So, to find a value only the index of the row and the index of the column are needed. Nested loops are used to present a 2D array in code. One loop is for the rows and the other is for the columns.

Applying 2d sliding window to find maximum sum of submatrices of a 3x3 matrix using C++.
Here, length of submatrices k = 2 and length of array n =3. As it is a square matrix number of rows and columns are equal.

//declaring a function to find maximum sum and passing the arguments
int findMaxSum(int arr[3][3], int k, int n)
  //initializing variables needed for addition and comparison
  int maxSum = 0, sum1=0, sum2=0;

  //as we know the row and column number we can know the necessary number of loops needed for the calculation
  //applying window on the first two rows 
  for(int i=0; i<k; i++)
      //calculating values of first two columns
      for(int j=0; j<k; j++)
          sum1 += arr[i][j];
      //comparing to find the maximum sum as we go and storing the maximum value 
      maxSum = max(maxSum,sum1);
      //moving the window one column to the right and calculating values of next two columns
      for(int j = k-1; j<n; j++)
          sum2 += arr[i][j];
      maxSum = max(maxSum,sum2);

  //resetting variables for comparison
  sum1=0, sum2=0;
  //moving window down one row and applying it on the next two rows 
  for(int i=1; i<n; i++)
      //calculating values of first two columns
      for(int j=0; j<k; j++)
          sum1 += arr[i][j];
      maxSum = max(maxSum,sum1);
      for(int j = k-1; j<n; j++)
          sum2 += arr[i][j];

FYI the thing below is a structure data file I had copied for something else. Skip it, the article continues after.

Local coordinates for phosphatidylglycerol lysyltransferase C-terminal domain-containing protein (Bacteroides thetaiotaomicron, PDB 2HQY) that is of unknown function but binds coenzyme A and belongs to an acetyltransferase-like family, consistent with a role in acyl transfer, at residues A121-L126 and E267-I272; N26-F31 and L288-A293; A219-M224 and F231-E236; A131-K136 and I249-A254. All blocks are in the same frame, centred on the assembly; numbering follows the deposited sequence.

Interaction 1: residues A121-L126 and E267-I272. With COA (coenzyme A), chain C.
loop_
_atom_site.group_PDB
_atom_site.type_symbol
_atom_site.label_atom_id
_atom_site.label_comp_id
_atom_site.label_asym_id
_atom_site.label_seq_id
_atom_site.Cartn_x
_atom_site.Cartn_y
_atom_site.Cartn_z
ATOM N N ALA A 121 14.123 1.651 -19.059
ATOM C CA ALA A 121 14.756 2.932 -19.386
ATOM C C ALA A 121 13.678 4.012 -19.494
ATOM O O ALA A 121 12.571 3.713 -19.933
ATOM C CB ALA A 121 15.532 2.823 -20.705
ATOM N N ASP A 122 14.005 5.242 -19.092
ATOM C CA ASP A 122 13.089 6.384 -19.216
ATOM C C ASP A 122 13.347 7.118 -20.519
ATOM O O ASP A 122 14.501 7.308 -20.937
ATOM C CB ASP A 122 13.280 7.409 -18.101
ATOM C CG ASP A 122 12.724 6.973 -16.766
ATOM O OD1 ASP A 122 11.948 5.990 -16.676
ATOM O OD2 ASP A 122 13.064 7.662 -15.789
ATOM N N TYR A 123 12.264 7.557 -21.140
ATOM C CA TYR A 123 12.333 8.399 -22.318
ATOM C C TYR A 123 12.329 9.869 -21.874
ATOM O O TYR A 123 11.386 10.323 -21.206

//comparing the sum2 with the last maximum sum found
      maxSum = max(maxSum,sum2);

  //returning the maximum sum value
  return maxSum;

To find the maximum sum of a specified length of elements from a matrix, a sliding window will select submatrices. If the length is 2, the window size will be a 2x2 matrix.

The sliding window will add all the elements of the submatrices and compare the results to find a maximum sum.
For example,
A[3][3] =
[ { 5, 3, 1},
{ 2, 4, 2},
{ 0, 3, 1} ]




The matrices in the highlighted box are the submatrices we counted. Maximum sum is 14 and the submatrix is, [ {5,3}, {2,4} ].
The same process can be used to find the maximum/minimum value in a matrix, calculate an average, and find a specific pair of submatrices.

For finding the minimum elements from the matrix, we will compare each element with the previous one to find the minimum among them.
The first element will not change and window size = 2.




This is the minimum matrix.

Another approach to applying a sliding window on a 2D array is to convert the 2D array into a 1D array. Then we will only need to apply the 1D sliding window. The process will be easier.

Time and Space Complexity of 2D Sliding Window

Time complexity indicates the time an algorithm takes to complete a task. Similarly, space complexity refers to the memory used by the algorithm for completing the task.
A program runs faster if these two can be reduced. Time and space complexities will be low depending on the simplicity of the process.

For traversing through the 2D array, as every element of every cell will be accessed,
Time complexity = O(number of rows x number of column)

As this will take some temporary space, they will not be calculated in the space complexity. They are auxiliary space. So the space complexity will remain constant.
Space complexity = O(1)

With this article at OpenGenus, you must have the complete idea of 2D Sliding Window.

Muhsina Munfa

Muhsina Munfa

Muhsina Munfa is a graduate with a BSc degree in the Department of CSE from Metropolitan University Sylhet.